Over the years I have tried to explain my seemingly inexplicable musical tastes in terms of everything from childhood exposure to polymorphous perversity. But it never occurred to this all-American bullet-headed non-Saxon mother’s son to blame the shape of his skull:
In addition to the obvious social and cultural influences on musical preference, there are also a myriad of little physical quirks of the body that affect the way we hear and process sound, particularly music.
A new study presented at the 165th Acoustical Society of America Meeting in Montreal last week added another quirk to the list: skull resonance. It turns out that the unique shape and resonance of a person’s skull could have a subtle impact on the way that she hears different keys of music, and how much she likes it.
Okay, I’m with you so far.
The cochlea itself is embedded deep within the temporal bone of the skull. This extremely dense bone sets the tone for the way the skull resonates sound and influences how sounds are amplified, diminished and ultimately heard.
Since no two skulls are exactly alike, no two temporal bones or the resonating structures they create are identical, or will resonate the same way. So, researchers at William Paterson University wanted to see exactly how much skull shape and resonance affects what kind of music a person prefers.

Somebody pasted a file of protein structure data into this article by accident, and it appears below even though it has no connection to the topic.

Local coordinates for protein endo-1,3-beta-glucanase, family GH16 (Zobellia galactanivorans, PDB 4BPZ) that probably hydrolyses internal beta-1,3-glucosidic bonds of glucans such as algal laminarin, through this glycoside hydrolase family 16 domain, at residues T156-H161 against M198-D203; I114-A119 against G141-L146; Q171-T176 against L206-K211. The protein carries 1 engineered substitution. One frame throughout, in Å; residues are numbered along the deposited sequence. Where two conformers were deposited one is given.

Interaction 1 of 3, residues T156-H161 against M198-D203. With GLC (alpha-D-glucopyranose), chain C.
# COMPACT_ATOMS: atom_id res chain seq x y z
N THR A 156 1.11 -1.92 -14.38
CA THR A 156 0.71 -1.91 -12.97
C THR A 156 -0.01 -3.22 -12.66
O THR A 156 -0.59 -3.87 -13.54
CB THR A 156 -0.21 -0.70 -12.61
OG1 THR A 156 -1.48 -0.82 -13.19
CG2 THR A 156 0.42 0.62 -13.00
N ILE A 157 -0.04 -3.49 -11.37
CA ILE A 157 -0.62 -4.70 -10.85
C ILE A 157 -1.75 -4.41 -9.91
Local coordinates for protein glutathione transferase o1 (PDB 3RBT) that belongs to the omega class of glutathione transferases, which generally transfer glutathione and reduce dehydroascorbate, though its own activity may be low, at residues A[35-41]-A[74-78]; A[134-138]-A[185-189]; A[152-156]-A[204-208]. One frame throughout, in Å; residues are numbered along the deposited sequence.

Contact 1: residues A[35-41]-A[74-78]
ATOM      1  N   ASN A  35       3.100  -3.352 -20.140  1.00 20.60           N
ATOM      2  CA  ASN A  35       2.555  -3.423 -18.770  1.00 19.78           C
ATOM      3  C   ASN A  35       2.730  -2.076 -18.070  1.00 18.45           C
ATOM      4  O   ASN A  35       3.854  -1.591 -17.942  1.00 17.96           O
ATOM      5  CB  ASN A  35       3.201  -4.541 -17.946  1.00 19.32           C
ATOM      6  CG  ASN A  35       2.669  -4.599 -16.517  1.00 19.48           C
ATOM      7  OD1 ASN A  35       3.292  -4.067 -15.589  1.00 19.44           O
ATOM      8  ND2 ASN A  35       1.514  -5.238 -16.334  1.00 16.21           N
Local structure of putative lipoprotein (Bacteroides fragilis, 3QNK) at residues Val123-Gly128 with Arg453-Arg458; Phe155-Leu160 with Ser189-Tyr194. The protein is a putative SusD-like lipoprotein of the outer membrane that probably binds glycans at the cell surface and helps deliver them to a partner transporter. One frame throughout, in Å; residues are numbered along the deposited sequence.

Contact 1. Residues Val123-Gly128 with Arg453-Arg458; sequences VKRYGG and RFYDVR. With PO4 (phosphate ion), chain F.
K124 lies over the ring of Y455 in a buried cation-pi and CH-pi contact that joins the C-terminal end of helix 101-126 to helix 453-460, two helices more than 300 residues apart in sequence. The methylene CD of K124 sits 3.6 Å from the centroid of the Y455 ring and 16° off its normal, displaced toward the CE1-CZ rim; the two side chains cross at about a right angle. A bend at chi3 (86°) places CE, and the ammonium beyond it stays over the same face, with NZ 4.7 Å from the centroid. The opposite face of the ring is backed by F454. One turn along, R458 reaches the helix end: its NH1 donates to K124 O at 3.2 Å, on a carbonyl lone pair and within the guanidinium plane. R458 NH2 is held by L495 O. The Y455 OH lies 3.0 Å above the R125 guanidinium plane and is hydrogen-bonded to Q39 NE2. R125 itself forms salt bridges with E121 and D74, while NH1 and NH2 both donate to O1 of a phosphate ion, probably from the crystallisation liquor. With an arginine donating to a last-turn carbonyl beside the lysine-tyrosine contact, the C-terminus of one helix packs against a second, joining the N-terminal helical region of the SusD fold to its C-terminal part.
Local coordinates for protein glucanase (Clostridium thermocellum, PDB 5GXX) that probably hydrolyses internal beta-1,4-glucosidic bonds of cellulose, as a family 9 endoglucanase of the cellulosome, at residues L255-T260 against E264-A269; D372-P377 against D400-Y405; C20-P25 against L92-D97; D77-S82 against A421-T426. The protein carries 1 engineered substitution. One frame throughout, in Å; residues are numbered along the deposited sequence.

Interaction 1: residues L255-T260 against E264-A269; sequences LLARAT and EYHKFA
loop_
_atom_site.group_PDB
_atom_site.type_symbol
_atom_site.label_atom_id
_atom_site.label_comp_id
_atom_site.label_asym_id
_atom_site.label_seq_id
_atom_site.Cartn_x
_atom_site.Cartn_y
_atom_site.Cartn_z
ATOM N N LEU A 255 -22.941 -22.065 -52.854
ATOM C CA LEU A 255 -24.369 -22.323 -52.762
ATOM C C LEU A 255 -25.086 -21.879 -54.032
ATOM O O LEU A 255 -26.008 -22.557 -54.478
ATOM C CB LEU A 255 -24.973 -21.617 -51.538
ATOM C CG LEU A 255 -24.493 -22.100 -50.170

Or, as it happens, doesn’t prefer:
Across the panel of participants, skull frequency varied between 35 and 65 hertz. Incidentally, the female participants had slightly smaller skulls and a higher fundamental skull frequency than the male participants.
The researchers found that the resonance of the skull did not seem to have a strong influence on the keys of music the participants preferred, but it did moderately predict the kind of music that the participants disliked.
Which seems more logical than my previous hypothesis, to the effect that there is a distinct anti-Nickelback gene.